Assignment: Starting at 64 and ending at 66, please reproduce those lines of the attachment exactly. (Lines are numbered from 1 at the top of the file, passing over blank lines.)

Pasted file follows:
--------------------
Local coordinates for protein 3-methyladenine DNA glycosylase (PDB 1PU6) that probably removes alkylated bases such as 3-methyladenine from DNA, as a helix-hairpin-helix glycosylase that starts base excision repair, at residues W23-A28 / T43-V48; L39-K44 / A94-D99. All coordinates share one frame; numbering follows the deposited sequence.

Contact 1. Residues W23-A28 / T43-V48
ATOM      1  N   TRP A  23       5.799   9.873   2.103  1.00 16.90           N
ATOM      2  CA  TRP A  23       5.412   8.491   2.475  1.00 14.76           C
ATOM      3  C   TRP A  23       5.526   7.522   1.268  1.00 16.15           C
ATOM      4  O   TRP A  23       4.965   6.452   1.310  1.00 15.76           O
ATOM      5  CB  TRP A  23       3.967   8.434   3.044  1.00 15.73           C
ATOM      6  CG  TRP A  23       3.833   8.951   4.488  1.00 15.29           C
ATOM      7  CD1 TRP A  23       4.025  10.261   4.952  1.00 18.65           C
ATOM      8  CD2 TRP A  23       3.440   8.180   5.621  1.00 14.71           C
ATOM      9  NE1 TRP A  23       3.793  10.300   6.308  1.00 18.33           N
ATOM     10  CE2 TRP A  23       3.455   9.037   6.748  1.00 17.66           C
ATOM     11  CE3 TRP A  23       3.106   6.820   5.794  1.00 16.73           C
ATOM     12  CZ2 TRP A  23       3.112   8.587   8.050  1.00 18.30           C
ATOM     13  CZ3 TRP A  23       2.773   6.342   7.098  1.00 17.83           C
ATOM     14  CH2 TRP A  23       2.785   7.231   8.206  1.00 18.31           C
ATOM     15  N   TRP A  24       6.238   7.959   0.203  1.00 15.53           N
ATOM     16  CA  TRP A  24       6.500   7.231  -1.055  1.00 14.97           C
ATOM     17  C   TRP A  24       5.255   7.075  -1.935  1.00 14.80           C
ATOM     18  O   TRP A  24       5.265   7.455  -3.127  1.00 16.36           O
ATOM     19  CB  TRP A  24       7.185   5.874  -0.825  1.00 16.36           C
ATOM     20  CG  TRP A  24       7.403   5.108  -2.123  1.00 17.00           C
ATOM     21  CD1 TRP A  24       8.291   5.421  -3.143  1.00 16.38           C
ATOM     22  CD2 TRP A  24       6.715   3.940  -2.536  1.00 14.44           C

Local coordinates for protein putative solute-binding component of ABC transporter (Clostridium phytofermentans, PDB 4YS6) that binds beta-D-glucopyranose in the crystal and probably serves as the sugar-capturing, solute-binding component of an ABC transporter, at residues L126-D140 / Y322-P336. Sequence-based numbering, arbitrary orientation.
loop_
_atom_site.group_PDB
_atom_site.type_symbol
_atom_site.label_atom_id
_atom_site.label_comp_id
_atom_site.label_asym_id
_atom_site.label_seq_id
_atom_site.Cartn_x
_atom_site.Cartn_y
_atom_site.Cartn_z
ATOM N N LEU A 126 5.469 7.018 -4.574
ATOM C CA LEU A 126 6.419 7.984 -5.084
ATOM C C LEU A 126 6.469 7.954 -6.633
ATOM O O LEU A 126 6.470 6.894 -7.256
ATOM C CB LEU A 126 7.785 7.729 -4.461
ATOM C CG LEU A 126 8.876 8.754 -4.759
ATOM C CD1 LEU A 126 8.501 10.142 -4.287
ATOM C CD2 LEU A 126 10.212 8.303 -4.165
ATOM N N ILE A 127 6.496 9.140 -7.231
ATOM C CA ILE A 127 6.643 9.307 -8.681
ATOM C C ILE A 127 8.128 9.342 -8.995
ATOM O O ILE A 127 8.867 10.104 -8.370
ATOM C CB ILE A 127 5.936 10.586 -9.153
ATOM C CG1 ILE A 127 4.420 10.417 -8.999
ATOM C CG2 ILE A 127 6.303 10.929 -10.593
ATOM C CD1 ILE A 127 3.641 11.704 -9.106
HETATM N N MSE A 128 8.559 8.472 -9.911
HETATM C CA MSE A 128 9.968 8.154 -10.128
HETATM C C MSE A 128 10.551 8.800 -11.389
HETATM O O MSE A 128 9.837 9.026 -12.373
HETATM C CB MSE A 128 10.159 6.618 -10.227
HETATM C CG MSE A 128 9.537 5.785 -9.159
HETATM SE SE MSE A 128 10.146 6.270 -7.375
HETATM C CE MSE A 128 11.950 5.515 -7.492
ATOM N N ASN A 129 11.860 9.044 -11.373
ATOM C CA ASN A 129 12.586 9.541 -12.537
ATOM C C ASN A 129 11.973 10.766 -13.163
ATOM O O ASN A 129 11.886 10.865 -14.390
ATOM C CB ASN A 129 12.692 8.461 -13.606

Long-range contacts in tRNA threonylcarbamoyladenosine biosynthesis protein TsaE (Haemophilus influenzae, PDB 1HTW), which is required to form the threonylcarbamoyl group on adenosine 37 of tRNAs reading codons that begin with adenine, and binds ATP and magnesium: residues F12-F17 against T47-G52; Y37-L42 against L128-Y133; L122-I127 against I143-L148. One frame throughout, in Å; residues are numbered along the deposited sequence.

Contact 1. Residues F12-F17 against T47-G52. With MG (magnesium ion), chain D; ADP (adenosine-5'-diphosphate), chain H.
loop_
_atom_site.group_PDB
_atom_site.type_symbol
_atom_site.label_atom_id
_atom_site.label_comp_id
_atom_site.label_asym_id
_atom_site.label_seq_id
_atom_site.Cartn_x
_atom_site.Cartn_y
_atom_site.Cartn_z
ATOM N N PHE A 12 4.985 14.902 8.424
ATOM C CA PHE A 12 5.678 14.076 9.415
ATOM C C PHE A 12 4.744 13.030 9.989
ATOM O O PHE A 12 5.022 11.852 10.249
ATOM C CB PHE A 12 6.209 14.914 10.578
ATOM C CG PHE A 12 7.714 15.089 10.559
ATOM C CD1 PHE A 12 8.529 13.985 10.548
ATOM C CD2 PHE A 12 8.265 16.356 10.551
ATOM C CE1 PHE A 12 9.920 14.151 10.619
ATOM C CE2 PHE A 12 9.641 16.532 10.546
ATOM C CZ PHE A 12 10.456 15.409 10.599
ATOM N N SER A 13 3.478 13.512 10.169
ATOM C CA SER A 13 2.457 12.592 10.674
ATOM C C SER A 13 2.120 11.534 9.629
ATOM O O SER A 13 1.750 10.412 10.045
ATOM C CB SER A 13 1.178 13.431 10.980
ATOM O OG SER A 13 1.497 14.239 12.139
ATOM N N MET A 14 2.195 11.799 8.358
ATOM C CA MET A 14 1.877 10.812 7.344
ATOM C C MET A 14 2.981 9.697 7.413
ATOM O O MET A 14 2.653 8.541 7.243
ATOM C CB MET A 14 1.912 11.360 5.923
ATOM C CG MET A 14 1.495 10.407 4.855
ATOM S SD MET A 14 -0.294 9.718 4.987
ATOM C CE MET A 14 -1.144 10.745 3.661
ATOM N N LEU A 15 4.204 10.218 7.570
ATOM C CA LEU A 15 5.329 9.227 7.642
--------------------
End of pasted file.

ATOM C CB ASN A 129 12.692 8.461 -13.606

Long-range contacts in tRNA threonylcarbamoyladenosine biosynthesis protein TsaE (Haemophilus influenzae, PDB 1HTW), which is required to form the threonylcarbamoyl group on adenosine 37 of tRNAs reading codons that begin with adenine, and binds ATP and magnesium: residues F12-F17 against T47-G52; Y37-L42 against L128-Y133; L122-I127 against I143-L148. One frame throughout, in Å; residues are numbered along the deposited sequence.

Contact 1. Residues F12-F17 against T47-G52. With MG (magnesium ion), chain D; ADP (adenosine-5'-diphosphate), chain H.